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Characterization of Kenyan honeys based on their physicochemical properties, botanical and geographical origin

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Mary Wanjiru Warui, Lise Hansted, Mary Gikungu, John Mburu, Geoffrey Kironchi, Aske Skovmand Bosselmann

Properties and composition of honey are essential in providing information regarding their quality as well as in their differentiation based on production region characteristics, e.g., floral sources.This paper presents physicochemical properties and floral sources (botanical origin) of 21 honey samples obtained from arid and semiarid areas of Kenya, specifically, West Pokot, Baringo,
and Kitui Counties. Physicochemical parameters which were analyzed to determine honey quality included moisture content, hydroxymethylfurfural (HMF), diastase activity, free acidity, and electrical conductivity.Values of these parameterswere compared with those of the existing local, regional, and international standards for honey.Melissopalynological analysis (pollen analysis) was also carried out to provide information on botanical origin of the honeys. Results showed mean parameter values of moisture, 16.34%; HMF, 23.28mg/kg; diastase activity, 10.67 Schade units; free acidity, 22.95meq/kg; and electrical conductivity, 0.40mS/cm. Free acidity and electrical conductivity values of honey samples obtained fromWest Pokot were significantly lower than the values of honeys from Baringo and Kitui. Eighteen (18) honey samples had all parameter values within the limits set in the East African, Codex Alimentarius, and the European Union directive standards for honey. Results also showed a total of 29 pollen types in the honey samples analyzed, and Acacia spp. was the predominant pollen type in 4 of the 21 honey samples. Findings of this study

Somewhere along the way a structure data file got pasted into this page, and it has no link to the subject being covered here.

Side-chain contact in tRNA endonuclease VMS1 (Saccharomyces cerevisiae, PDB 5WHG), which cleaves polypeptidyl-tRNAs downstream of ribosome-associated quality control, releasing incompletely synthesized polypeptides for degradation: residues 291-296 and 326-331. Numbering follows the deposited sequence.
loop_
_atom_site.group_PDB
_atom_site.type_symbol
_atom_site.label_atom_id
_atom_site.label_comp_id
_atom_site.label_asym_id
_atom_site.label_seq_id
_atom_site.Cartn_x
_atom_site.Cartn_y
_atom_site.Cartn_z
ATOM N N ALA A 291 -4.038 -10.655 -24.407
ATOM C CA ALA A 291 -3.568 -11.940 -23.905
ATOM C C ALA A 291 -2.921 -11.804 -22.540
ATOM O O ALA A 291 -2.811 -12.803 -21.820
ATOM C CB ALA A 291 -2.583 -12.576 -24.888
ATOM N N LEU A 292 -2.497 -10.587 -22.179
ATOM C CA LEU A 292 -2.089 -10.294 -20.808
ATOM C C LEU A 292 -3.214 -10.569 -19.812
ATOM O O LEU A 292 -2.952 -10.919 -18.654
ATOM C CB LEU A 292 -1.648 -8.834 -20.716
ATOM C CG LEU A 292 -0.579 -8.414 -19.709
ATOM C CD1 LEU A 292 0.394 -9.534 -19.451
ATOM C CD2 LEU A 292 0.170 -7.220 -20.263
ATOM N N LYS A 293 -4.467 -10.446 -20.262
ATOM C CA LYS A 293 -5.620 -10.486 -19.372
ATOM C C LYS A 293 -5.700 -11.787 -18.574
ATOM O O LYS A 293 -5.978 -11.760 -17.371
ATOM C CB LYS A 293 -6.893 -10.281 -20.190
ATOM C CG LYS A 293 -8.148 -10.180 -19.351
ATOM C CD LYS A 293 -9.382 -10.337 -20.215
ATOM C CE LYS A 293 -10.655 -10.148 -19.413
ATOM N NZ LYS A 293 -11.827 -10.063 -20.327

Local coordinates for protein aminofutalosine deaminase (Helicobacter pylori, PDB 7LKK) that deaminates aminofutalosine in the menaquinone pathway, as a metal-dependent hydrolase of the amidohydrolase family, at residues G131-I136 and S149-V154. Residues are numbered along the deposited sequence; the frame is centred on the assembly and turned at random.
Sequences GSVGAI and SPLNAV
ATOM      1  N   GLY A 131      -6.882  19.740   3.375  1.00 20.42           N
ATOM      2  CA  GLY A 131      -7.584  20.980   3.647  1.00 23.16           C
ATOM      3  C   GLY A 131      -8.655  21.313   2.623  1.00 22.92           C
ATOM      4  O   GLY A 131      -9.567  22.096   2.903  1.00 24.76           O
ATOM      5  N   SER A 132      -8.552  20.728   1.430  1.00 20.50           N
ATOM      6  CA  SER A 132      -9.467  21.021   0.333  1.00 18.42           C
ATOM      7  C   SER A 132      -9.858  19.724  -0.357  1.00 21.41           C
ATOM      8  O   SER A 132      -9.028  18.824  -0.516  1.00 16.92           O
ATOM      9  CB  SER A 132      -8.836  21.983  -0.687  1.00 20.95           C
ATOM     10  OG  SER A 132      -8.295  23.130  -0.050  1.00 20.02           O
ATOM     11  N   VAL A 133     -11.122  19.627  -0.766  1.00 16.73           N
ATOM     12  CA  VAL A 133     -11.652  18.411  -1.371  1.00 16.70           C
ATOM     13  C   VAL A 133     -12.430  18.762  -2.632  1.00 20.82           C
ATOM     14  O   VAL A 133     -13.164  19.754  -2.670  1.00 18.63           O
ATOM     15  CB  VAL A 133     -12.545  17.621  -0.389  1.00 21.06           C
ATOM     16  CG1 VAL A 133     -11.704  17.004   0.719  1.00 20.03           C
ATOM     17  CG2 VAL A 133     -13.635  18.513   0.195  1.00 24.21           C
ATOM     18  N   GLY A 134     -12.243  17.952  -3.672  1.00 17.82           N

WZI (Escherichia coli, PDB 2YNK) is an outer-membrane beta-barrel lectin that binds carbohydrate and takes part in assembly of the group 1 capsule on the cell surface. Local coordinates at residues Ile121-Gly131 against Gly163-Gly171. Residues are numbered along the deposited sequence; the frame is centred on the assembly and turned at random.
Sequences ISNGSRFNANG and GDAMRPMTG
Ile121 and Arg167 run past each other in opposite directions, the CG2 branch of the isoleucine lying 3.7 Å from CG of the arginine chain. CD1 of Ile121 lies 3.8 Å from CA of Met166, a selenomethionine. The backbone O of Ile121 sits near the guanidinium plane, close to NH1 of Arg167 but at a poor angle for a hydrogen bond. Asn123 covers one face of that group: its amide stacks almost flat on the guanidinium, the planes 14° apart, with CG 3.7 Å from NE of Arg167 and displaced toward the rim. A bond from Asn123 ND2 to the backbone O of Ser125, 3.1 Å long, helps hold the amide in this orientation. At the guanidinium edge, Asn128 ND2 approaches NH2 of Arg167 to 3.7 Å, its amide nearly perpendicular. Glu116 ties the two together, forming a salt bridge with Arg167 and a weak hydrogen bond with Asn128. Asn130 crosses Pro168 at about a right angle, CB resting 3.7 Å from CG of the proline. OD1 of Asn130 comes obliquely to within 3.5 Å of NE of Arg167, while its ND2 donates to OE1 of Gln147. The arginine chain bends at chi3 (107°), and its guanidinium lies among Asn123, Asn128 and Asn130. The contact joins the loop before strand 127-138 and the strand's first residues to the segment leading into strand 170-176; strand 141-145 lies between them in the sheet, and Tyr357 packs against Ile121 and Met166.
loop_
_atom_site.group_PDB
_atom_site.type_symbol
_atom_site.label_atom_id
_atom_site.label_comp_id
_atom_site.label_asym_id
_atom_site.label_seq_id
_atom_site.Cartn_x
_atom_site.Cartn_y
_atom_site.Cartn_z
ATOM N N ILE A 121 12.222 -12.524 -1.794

showed that Kenyan origin honeys can tap into the existing regional and international markets based on their quality which can be attributed to their botanical origin. Results of this study also suggested that honey producers have undertaken appropriate measures in honey harvesting, processing, handling, and storage. However, there is a need to build capacity of producers whose honeywere of unacceptable quality. This would involve training on proper honey production, processing, and handling practices as well establishment of honey collection and processing centres at the local level in order to improve honey quality.This will enhance access to existing honey markets. Conservation of bee floral sources would also be needed to maintain honey quality.
Original languageEnglish
Article number2932509
JournalInternational Journal of Food Science
Number of pages10
Publication statusPublished - 10 Jan 2019

ID: 211949635